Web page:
"When I had regained my former size, which needed two successive doses of the drug, I found myself surrounded by a crowd of the Oroids, pushing and shoving each other in an effort to get closer to me. The news of my success over their enemy have been divined by them, evidently.

"I cannot account for the first cause of this trouble. Perhaps the Malite war, with its disillusionment to our people I do not know. Faith in human kindness was broken: the Oroids could no longer trust implicitly in each other. A gradual distrust arose a growing unrest a dissatisfaction, which made no demands at first, nor seemed indeed to have any definite grievances of any sort.

"Of course," the Big Business Man interjected under his breath. "If the drugs should ever get out of our possession down here, immeasurable harm would result to this world, as well as causing our own deaths. If we leave now, we save ourselves; although we leave the Oroids ruled by Targo. But without the power of the drugs, he can do only temporary harm. Eventually he will be overthrown.

Orlog withdrew from the Oroid government and is now handling its affairs as a separate nation." "I wonder " began the Big Business Man thoughtfully. "Well, why not let them run it that way, if they want to?" "No reason, if they were sincere. But they are not sincere nor honest fundamentally. Their leaders are for the most part Malites, or Oroids with Malite blood. And they are fooling the people.

A crowd of Oroids watched them leave, and many others were to be seen ahead; but these scattered as the giants approached. Occasionally a few stood their ground, and these the Big Business Man mercilessly trampled under foot. "It's the only way; I'm sorry," he said, half apologetically. "We cannot take any chances now; we must get out."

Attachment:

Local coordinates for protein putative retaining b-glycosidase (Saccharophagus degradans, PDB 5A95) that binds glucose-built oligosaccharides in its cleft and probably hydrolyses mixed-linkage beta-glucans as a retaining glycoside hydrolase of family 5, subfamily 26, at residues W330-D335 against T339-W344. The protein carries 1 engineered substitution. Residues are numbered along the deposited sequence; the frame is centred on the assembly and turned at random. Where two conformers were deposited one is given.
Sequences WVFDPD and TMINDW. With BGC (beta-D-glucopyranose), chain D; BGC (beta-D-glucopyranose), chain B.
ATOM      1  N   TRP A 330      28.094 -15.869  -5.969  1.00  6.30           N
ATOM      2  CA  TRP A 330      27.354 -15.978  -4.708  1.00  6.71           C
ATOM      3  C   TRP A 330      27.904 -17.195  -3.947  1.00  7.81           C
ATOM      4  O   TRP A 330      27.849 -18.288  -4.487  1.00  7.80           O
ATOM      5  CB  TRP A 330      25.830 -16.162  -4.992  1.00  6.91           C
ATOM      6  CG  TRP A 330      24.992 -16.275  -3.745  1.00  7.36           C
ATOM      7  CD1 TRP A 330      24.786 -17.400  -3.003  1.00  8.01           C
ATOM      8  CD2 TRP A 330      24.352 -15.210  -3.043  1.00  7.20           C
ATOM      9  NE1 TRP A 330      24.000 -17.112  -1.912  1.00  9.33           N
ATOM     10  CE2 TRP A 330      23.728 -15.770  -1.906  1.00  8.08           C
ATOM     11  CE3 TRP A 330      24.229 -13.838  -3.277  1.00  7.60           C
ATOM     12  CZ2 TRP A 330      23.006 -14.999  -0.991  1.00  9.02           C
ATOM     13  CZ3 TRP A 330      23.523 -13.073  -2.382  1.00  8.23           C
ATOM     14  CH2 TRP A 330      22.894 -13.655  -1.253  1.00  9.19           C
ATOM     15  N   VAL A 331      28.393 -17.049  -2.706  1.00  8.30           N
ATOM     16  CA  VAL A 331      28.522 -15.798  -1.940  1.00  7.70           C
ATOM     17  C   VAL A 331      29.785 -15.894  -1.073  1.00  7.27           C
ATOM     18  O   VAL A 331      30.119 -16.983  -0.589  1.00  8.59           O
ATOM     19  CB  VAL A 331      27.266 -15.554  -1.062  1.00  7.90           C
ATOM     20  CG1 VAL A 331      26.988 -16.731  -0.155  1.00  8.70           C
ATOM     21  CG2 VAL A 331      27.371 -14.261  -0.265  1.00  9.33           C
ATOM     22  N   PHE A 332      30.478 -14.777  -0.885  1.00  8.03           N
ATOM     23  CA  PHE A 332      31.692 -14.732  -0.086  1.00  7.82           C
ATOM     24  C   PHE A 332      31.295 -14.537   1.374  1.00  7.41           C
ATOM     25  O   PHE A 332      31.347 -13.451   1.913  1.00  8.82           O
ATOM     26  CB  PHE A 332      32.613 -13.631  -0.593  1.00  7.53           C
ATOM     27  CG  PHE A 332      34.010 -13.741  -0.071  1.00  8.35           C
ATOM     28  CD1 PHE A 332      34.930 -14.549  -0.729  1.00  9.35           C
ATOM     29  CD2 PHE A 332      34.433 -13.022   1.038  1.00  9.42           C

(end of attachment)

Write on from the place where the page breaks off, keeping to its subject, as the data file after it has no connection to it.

You must understand, though, that these other worlds are infinitely tiny compared to the Oroids, and, if inhabited, support beings nearly as much smaller than the Oroids, as they are smaller than you." "Great Caesar!" ejaculated the Banker. "Don't let's go into that any deeper!" "Tell us more about Lylda," prompted the Very Young Man. "You are insatiable on that point," laughed the Chemist.

"You said you had calculated the best way," suggested the Doctor to the Chemist. "First of all," interrupted the Big Business Man. "Are we sure none of these Oroids is going to follow us? For Heaven's sake let's have done with these terrible struggles." The Very Young Man remembered. "He stole one of the vials," he said, pointing to Targo's body. "He was probably alone," the Chemist reasoned.

Then I ran two or three miles directly toward the country of the Malites, and returning I stamped along the course of the river for a mile or so in both directions. Then I walked back to Arite, again picking my way carefully among crowds of Oroids, who now feared me so little that I had difficulty in moving without stepping upon them.

The Chemist's voice floated in through the doorway. "To the Oroids happiness to them." Then for an instant there was silence as they drank the toast. Aura met the Very Young Man's eyes and smiled a little wanly. "Happiness to them! I wonder. We who are so happy to-night I wonder, are they?" The Very Young Man leaned towards her. "You are happy, Aura?"

They stood around the house, while the Very Young Man, in the garden, took the drug and dwindled in stature to Oroid size. There were none of the Oroids in sight, except some on the beach and others up the street silently watching. As he grew smaller the Very Young Man sat down wearily in the wreck of what once had been Lylda's beautiful garden.